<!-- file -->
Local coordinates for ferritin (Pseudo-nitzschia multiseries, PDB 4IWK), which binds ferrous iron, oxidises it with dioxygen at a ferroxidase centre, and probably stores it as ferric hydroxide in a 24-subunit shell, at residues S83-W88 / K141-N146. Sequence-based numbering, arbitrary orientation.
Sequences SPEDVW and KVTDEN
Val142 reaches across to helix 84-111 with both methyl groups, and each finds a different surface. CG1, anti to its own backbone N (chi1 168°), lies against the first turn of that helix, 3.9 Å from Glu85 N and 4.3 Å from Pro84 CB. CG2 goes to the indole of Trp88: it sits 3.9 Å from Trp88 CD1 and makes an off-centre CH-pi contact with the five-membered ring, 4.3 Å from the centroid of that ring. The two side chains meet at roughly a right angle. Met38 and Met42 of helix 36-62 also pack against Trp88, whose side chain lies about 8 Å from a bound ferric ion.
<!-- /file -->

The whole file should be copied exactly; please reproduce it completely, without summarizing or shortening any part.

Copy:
Local coordinates for ferritin (Pseudo-nitzschia multiseries, PDB 4IWK), which binds ferrous iron, oxidises it with dioxygen at a ferroxidase centre, and probably stores it as ferric hydroxide in a 24-subunit shell, at residues S83-W88 / K141-N146. Sequence-based numbering, arbitrary orientation.
Sequences SPEDVW and KVTDEN
Val142 reaches across to helix 84-111 with both methyl groups, and each finds a different surface. CG1, anti to its own backbone N (chi1 168°), lies against the first turn of that helix, 3.9 Å from Glu85 N and 4.3 Å from Pro84 CB. CG2 goes to the indole of Trp88: it sits 3.9 Å from Trp88 CD1 and makes an off-centre CH-pi contact with the five-membered ring, 4.3 Å from the centroid of that ring. The two side chains meet at roughly a right angle. Met38 and Met42 of helix 36-62 also pack against Trp88, whose side chain lies about 8 Å from a bound ferric ion.